“. . . and I shall escape out of his hand.”
In the last sermon, we noted David’s pronouncement that Saul would undoubtedly perish. We said that may have been a turning point in David’s expectations in general. Here we see David acting upon such a presumption and fleeing the country. It was that of which he had complained: that Saul and his men were driving David out of his rightful inheritance, compelling him to go serve other gods. Here we see the “driving out” aspect of this materialize (the blasphemy would not, of course). But there is much more to David’s flight into Philistia than meets the eye, as we shall see.
Once in Philistia, David finds a friendly-enough arrangement with king Achish that he can resume basic military operations against some of Israel’s enemies. Imagine that: fighting wars in such a way that they benefit the very people who ran you out of their country. Nevertheless, David fights on. But he has to do so in such a way that his new pagan rulers do not suspect too much of him. We find David to be very clever in the use of a very powerful weapon: silence.
From these things we get challenging lessons. First, we have to engage the issue of national judgment. It is a difficult discussion, an adult conversation so to speak, but a necessary one to have on the table. Even if all of the answers are not available at this time, comparing David’s experience to our own moves us at least to the discussion. Second, from David’s handling of strategic silence with Achish we are moved to discuss the power of the right to remain silent in our own time—how is it misunderstood and maligned? Why is it such a powerful principle of biblical worldview? We explain these things and more as we study the text and its applications.
In the opening of the narrative we see David making a monumental decision. He decides to take his entire group, families and all, and flee from Israel into Philistia. It is a monumental decision alright, but not for the reason commentators have traditionally considered. The classical commentators all see this decision as a major lapse of faith on David’s part. John Gill calls it “a strange fit of unbelief.” Matthew Henry expends beyond a paragraph decrying David’s decision. He saw it as “unbelief,” “sin,” and “weakness of faith,” and said that David “was no friend to himself in taking this course.” That sounds harsh, but admittedly one could come to that conclusion easily, all else being equal. After all, had not God protected David in even the direst of circumstances, and even delivered Saul right into David’s hands twice in the past? Why did David feel he needed to leave the country all of the sudden?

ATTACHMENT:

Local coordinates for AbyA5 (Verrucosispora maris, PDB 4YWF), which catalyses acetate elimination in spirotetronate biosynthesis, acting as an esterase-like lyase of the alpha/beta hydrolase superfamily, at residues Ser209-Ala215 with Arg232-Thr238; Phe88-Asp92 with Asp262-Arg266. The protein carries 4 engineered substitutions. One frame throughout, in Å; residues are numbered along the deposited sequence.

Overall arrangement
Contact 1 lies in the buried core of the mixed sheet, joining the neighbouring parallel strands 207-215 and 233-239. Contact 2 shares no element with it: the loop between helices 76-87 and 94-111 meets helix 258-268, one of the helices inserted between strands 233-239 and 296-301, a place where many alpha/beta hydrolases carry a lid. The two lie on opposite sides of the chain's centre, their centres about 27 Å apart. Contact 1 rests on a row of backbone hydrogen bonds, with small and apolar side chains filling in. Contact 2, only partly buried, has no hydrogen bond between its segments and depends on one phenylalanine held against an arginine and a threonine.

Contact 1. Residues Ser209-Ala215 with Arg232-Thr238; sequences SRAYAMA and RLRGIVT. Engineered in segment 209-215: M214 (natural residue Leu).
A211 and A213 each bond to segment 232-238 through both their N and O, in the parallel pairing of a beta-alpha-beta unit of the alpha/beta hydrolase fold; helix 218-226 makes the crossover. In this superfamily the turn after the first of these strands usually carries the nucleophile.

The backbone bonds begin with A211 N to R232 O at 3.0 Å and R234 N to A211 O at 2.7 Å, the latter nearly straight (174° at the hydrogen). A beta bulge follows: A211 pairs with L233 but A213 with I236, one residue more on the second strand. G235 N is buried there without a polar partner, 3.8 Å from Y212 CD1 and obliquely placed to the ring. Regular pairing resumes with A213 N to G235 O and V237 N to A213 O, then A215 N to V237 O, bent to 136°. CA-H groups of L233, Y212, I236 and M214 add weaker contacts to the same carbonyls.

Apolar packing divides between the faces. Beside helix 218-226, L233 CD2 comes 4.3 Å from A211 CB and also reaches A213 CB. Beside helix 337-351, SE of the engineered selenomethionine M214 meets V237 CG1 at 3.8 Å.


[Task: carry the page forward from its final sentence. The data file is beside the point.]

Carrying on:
The answer to that lies in what we noted in the last sermon: David determined that major judgment was coming upon the nation. In 26:10, David recognized that Saul was destined for judgment unto death. But since a “deep sleep” of death had fallen upon the whole troop, David likely understood that judgment was coming upon the whole nation. Israel had become corrupt—molded after a pagan king-state—and that corruption had reached a culmination point. She would be judged like a pagan nation.
Whether David recognized this because of the particular events we mentioned or not, the language of the text here has a unique parallel that makes it clear that judgment was the right conclusion to draw. Let us note three things, briefly: the particular word for “escape,” the particular word for “perish,” and the usage of the two together. First, the word for “escape” is malat. There is nothing too special about it in and of itself, though it is used five times in a short space in the Sodom and Gomorrah narrative (Gen. 19:15–22). More on that in a minute. It is also used often in 1 Samuel in regards to David escaping from Saul.
Second, the word for “perish” is saphah, and it does have something of a distinctive. There are several Hebrew words translated “perish,” the most common one perhaps being abad. Saphah carries a connotation of “sweeping”—sometimes referring to sweeping judgments up into a heap or pile, other times to being swept away as part of a larger collective judgment. This, I believe, is what it means here. In fact, in two other places in 1 Samuel, the same verb carries the same meaning also. Compare 1 Samuel 12:25, where Samuel warns the people that if they do not obey, the whole nation and their king will “perish” or “be swept away” in judgment. Then, note the usage in 26:10 where David predicts that Saul will “perish”—either by being stricken by the Lord, or by going down into battle and being swept away.
The word is used this way in more than one monumental judgment in Old Testament history up to this point. During Korah’s rebellion, Moses warned the Israelites to stay away from the tents of Korah lest they be “swept away”/”perish” along with them (Num. 16:26). Indeed it happened. The ground swallowed everyone associated with Korah. David, who expects judgment to come upon Israel in his day, is essentially saying he wants to get out of town before he is swept up in it.